Animal Confinement Gases and Other Gases

Animal confinement areas and larger confinement animal facility operations (CAFOs) consist of indoor areas that confine and feed animals and do not grow or store grain. Animals are typically gathered in large numbers to maximize efficiency of space and labor. This practice first became widespread in poultry farms but eventually has been used in other animal confinement areas, such as for raising swine, sheep, and young beef cattle. Animals typically receive all required care in the confinement areas, including feeding, washing, and veterinary services, and may spend their entire lives in these areas. The density of animals in these areas can vary, but generally they are very crowded. A concentrated animal feeding operation can house over 1000 animals (1).

Toxic inhalation exposures in animal confinement facilities are possible with exposures to gases produced from the manure pit. High levels of gases are generated as a by-product of animal waste, especially in high-density confinement facilities such as with swine. The major gases include ammonia, hydrogen sulfide (H2S), carbon dioxide, and methane, which are all produced in manure pits (14,15).


Ammonia is highly water-soluble and associated with upper airway irritation producing immediate symptoms of burning of eyes, nose, and throat, accompanied by coughing. The odor of ammonia is detectable at 3 to 5 ppm and respiratory irritation at 50 ppm. Sinusitis, mucous membrane inflammation syndrome, with massive inhalation exposures, and noncardiogenic pulmonary edema can result from exposure. Tolerance to ammonia can occur over time, leading to less irritant symptomatology with greater exposure. Possible effects of long-term exposure (i.e., greater than 2 hours per day for up to 6 years) include sinusitis, mucous membrane inflammation syndrome, chronic bronchitis, and asthma-like syndrome (7,16,17).

Anhydrous Ammonia

Anhydrous ammonia (NH3) is also common in agriculture and is stored as a liquid and then injected into soil to add nitrogen as fertilizer. It is a highly irritating gas that is very water-soluble. Exposures have resulted in severe burns, laryngeal edema, as well as pulmonary effects including bronchiolitis obliterans and reactive airways dysfunction syndrome (18,19).

Hydrogen Sulfide

Hydrogen sulfide (H2S) gas is produced from sulfur-containing compounds in manure contained within an anaerobic environment. It is a respiratory irritant at low concentrations and a chemical asphyxiant at high concentration. A concentration of 20 ppm produces mucous membrane irritation; levels of 100 ppm can cause lung injury and bronchiolitis. Higher concentrations may cause asphyxia via inhibition of cytochrome oxidase, similar to the effects of cyanide. Levels of 250 ppm can cause pulmonary edema, and unconsciousness and death can occur at 500 ppm. However, at levels of 150 ppm or higher, olfactory fatigue and paralysis occur. Exposed persons are not able to detect the presence of the gas, leading to fatal exposures. Agitation of manure during emptying of manure pits can generate concentrations of H2S as high as 1000 ppm into breathing zones of humans and animals. Open-storage manure pits and lagoons are less dangerous than deep pits that are enclosed. Accidental death due to H2S asphyxiation or cardiogenic pulmonary edema, although rare, can occur with exposures in swine or dairy confinement buildings with under-building manure pits (7,20,21).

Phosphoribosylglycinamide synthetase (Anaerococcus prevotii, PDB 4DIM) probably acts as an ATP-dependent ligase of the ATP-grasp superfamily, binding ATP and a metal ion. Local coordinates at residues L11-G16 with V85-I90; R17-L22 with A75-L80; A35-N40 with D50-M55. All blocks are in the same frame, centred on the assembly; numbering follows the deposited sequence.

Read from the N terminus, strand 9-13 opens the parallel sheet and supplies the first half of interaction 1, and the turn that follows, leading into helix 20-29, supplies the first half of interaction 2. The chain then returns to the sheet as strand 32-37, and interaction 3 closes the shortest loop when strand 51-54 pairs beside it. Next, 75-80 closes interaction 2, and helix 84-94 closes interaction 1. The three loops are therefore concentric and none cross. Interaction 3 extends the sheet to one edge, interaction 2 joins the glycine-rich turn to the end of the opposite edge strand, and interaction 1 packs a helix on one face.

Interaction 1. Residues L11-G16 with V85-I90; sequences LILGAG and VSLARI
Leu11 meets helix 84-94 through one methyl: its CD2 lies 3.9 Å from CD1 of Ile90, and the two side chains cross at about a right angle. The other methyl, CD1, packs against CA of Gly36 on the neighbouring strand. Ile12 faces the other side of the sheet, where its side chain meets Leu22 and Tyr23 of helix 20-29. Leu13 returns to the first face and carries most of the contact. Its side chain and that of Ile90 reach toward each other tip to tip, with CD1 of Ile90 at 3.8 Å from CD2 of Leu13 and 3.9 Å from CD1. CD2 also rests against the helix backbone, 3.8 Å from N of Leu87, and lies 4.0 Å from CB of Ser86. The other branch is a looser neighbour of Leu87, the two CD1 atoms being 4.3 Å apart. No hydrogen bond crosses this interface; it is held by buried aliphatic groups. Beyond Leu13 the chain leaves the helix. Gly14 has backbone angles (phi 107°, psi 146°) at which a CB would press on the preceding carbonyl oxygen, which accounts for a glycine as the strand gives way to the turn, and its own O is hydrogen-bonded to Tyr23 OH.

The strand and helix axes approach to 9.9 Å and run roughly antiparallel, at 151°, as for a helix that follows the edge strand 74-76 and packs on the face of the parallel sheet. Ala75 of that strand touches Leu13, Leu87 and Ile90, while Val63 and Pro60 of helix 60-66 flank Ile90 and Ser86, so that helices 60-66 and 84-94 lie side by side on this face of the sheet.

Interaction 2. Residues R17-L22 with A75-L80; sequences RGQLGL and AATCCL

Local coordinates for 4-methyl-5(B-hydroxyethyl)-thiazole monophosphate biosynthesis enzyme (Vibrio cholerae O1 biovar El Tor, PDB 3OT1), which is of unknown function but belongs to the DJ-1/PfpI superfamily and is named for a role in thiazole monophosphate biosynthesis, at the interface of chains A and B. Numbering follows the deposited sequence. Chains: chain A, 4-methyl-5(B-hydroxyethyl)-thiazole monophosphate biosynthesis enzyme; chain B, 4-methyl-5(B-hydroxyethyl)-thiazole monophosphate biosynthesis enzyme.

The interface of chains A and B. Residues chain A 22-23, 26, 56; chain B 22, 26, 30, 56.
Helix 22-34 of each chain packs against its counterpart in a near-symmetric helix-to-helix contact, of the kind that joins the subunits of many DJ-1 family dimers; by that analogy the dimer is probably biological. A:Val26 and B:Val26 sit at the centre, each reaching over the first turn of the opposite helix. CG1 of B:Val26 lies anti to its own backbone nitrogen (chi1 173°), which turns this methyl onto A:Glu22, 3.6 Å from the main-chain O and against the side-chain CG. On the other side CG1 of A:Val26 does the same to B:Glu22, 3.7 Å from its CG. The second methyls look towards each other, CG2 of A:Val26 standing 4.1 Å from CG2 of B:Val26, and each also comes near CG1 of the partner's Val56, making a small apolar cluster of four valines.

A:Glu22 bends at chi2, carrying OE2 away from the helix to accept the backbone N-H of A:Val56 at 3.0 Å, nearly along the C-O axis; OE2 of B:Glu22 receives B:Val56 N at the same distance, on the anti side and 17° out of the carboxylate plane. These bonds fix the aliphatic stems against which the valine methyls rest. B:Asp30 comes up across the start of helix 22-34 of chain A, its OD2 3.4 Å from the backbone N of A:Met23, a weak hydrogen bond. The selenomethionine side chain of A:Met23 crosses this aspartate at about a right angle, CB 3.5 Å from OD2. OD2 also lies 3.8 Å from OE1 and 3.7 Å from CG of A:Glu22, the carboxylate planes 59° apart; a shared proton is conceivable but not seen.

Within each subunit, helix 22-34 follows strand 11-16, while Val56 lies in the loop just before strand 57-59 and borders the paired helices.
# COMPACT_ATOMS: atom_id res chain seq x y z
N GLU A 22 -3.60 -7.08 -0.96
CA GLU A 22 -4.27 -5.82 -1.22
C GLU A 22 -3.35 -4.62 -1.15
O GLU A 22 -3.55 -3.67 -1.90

Treatment of acute H2S exposures is with nitrites, which facilitates removal of sulfides by inducing methemoglobinemia. However, nitrates may not be helpful after the acute injury period. Complete recovery may occur after exposure to H2S although some have suggested the possibility of residual central nervous system toxicity (14,22,23).

Carbon Monoxide

Carbon monoxide (CO) is generated from the operation of gas-powered equipment such as kerosene heaters in insufficiently ventilated buildings. As the gas is invisible and odorless, toxic levels may develop in as little time as 3 to 5 minutes, resulting in poisoning. Higher-level exposures can result in coma, cardiac toxic-ity, respiratory arrest, and long-term neurologic sequelae and death (20,24).

Carbon Dioxide and Methane

Carbon dioxide (CO2) and methane (NH4), also generated from animal wastes, are simple asphyxiants. Unlike H2S, they are generally not primary causes of adverse health effects. However, methane and carbon dioxide are hazardous when they displace enough oxygen to cause asphyxiation. At levels above 5%, methane can be a potential explosive hazard. CO2 is also produced by animal respiration. Co2 levels serve as an indicator of ventilation with acceptable levels typically below 5000 ppm (7,17).


Fumigants are chemicals used to eliminate pests and are applied to crops, grain, or grain storage facilities. Since they are volatile, rapid dissipation occurs and little or no trace is left on the crops or grains. Methyl bromide and phosphine are two common fumigants. Methyl bromide is very toxic and may cause pulmonary edema and hemorrhage after acute exposures. Phosphine is produced from aluminum phosphide pellets that are added to grain and is very reactive, unstable, and toxic. Some have suggested that fumigant exposures may lead to chronic lung disease (14,25,26).

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